Are those puny hardware buttons or the quirky on-screen QWERTY keyboards not quite cutting it for you in Android? As it turns out, Google’s mobile platform appears to support USB keyboards natively on some stock builds. Of course, you can’t simply attach a big, honking external keyboard to your phone and expect it to work. You have to enable USB-OTG, or USB On The Go host mode, and have the proper USB cable, says MAKE. Luckily, Chris Paget’s blog shares the steps to make this happen. The whole process reminds me of a similar project that modders got into back in 2008 with the Nokia N810 Internet Tablet. I was scared of the soldering then, and sadly, I’m no closer to having a comfort level.
Chris makes the magic happen on his Droid with three parts: a car charging cable, a micro USB cable and a USB extender cable — all pretty basic parts. The charging cable is only needed for the end piece — it becomes a micro USB dongle that tells Android there’s a USB device to install, which enables USB-OTG mode for the current session. The other two cables are needed for their ends and get spliced together: one end plugs into the handset and the other accepts a male USB wire from a keyboard. Maybe I could handle the wee bit of soldering on this one since it’s only needed to short out one resistor on the micro USB dongle. I think I’ll just search for a pre-made cable to do the trick.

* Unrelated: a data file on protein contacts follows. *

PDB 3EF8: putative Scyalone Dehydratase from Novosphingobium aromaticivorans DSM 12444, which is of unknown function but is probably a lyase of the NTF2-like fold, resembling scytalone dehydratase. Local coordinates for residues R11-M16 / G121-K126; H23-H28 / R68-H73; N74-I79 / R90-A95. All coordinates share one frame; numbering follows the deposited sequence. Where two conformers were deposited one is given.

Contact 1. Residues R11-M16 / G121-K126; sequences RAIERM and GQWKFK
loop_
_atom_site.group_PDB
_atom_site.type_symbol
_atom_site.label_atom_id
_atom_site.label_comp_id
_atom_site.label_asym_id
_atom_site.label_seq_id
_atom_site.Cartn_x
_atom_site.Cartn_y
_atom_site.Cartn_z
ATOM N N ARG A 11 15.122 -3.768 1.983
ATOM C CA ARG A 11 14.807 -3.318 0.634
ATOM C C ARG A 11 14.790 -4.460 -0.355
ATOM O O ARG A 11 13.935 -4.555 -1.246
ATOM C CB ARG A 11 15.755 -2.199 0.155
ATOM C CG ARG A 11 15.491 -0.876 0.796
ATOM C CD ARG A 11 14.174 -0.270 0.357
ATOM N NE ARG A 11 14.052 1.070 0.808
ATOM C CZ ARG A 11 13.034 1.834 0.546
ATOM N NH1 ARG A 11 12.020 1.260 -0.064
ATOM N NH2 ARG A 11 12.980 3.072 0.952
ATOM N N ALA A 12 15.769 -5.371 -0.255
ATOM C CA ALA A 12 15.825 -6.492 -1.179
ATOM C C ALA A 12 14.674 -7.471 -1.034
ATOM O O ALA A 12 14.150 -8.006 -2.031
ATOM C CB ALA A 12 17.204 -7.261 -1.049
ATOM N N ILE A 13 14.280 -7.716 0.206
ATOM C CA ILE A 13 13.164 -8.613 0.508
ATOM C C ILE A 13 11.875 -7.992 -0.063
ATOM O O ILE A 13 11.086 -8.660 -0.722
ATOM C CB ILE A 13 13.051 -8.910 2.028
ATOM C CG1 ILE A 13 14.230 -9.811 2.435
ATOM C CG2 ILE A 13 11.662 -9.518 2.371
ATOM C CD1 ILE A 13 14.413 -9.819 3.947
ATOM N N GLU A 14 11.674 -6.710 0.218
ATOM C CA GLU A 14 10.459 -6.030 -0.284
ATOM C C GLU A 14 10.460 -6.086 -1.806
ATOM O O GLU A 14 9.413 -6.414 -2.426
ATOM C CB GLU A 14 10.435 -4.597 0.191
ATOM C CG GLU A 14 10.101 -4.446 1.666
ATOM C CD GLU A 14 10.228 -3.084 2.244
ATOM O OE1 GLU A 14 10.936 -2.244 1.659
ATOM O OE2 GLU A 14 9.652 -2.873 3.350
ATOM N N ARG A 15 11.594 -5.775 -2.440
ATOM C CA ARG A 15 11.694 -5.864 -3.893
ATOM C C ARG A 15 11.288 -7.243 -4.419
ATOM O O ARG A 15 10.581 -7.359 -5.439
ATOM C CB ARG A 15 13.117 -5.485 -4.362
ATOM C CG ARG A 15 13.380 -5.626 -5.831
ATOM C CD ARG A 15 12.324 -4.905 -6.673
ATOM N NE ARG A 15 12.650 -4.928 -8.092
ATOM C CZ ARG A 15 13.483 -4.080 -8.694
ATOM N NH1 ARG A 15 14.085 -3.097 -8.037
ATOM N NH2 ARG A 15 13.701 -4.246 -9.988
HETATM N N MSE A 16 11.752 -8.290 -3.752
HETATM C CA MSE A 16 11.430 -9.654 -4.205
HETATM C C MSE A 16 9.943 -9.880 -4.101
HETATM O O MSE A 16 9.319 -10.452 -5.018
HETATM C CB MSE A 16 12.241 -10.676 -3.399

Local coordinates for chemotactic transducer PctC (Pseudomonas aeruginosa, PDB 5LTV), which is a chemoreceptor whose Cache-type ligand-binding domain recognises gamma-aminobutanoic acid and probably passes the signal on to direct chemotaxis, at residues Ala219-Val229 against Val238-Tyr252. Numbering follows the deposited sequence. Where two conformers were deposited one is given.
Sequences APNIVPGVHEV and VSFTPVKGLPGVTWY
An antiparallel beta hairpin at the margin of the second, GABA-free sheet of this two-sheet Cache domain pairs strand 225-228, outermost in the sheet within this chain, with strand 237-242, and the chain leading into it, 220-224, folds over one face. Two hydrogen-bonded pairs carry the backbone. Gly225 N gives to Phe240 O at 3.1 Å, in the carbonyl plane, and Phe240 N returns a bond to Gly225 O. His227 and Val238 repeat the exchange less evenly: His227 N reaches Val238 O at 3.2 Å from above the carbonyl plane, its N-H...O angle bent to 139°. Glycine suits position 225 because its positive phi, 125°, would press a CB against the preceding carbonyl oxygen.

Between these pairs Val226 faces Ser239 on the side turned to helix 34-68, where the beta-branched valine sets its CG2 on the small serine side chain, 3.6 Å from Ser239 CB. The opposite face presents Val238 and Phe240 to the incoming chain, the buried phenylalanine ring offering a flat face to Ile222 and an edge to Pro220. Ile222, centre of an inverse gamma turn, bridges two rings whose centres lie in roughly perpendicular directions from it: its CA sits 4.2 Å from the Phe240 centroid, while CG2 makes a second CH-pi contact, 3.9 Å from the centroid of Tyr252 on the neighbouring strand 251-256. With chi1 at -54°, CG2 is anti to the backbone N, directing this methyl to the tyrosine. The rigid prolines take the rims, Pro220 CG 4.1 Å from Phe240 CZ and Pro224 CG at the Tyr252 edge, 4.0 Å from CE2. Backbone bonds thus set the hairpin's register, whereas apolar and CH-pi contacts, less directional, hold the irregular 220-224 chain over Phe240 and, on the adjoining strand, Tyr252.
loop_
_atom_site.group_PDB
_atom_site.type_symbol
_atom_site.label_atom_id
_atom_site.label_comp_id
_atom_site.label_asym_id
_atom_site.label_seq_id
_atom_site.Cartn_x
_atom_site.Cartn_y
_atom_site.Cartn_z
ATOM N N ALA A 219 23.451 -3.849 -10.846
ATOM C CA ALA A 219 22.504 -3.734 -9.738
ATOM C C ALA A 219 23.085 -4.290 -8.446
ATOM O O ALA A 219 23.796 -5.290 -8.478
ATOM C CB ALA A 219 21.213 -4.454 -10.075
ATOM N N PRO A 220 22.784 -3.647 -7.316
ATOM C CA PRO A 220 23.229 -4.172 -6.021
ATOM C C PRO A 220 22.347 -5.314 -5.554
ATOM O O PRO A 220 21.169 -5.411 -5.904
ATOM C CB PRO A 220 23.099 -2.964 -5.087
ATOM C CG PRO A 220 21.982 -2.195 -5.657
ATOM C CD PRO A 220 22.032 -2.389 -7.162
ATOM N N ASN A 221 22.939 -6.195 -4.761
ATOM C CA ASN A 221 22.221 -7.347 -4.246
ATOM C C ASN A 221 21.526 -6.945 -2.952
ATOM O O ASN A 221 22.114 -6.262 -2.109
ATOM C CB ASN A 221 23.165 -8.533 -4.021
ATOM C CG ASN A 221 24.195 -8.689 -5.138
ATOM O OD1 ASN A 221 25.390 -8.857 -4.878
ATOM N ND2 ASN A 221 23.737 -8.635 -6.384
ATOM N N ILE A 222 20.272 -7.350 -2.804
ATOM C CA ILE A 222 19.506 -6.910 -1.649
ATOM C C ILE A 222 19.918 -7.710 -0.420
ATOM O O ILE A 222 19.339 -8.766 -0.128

Armed with the proper pieces, it’s just a matter of booting up Android with the dongle in the phone. Once the handset sees the dongle and continues to boot, you simply remove the dongle and plug in a USB keyboard with the spliced cable. Android sees the keyboard, and as Chris says, “It Just Works.” A similar process was replicated and tested successfully on an HTC Hero as well, so odds are decent that many other Android phones can use USB-OTG to host a keyboard. No additional drivers were needed for either the Droid or the Hero, so keyboard support has to be built within Android itself. Of course, that means it could go away in any future Android updates, but for now, you can enjoy a full-sized keyboard on your pint-sized phone.
Image courtesy of Andrew de Quincey
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